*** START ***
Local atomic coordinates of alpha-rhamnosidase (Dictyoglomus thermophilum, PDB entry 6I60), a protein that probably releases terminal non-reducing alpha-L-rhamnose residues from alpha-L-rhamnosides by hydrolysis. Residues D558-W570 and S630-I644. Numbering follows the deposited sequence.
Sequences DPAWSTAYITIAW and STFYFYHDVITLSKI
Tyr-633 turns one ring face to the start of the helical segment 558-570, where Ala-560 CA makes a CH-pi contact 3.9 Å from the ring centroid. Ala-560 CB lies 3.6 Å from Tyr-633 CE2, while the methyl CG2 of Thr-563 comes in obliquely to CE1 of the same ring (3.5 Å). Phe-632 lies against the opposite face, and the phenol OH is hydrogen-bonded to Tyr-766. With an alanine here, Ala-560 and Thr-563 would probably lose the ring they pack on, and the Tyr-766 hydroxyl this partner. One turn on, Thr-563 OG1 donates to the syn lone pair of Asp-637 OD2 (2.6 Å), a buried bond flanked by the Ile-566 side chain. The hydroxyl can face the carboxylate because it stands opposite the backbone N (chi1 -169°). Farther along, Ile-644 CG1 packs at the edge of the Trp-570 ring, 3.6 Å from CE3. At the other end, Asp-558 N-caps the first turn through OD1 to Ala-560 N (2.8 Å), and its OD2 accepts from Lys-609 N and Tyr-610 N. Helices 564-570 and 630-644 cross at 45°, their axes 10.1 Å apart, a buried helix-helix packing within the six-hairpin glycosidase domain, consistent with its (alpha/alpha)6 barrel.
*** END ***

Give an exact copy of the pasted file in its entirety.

Local atomic coordinates of alpha-rhamnosidase (Dictyoglomus thermophilum, PDB entry 6I60), a protein that probably releases terminal non-reducing alpha-L-rhamnose residues from alpha-L-rhamnosides by hydrolysis. Residues D558-W570 and S630-I644. Numbering follows the deposited sequence.
Sequences DPAWSTAYITIAW and STFYFYHDVITLSKI
Tyr-633 turns one ring face to the start of the helical segment 558-570, where Ala-560 CA makes a CH-pi contact 3.9 Å from the ring centroid. Ala-560 CB lies 3.6 Å from Tyr-633 CE2, while the methyl CG2 of Thr-563 comes in obliquely to CE1 of the same ring (3.5 Å). Phe-632 lies against the opposite face, and the phenol OH is hydrogen-bonded to Tyr-766. With an alanine here, Ala-560 and Thr-563 would probably lose the ring they pack on, and the Tyr-766 hydroxyl this partner. One turn on, Thr-563 OG1 donates to the syn lone pair of Asp-637 OD2 (2.6 Å), a buried bond flanked by the Ile-566 side chain. The hydroxyl can face the carboxylate because it stands opposite the backbone N (chi1 -169°). Farther along, Ile-644 CG1 packs at the edge of the Trp-570 ring, 3.6 Å from CE3. At the other end, Asp-558 N-caps the first turn through OD1 to Ala-560 N (2.8 Å), and its OD2 accepts from Lys-609 N and Tyr-610 N. Helices 564-570 and 630-644 cross at 45°, their axes 10.1 Å apart, a buried helix-helix packing within the six-hairpin glycosidase domain, consistent with its (alpha/alpha)6 barrel.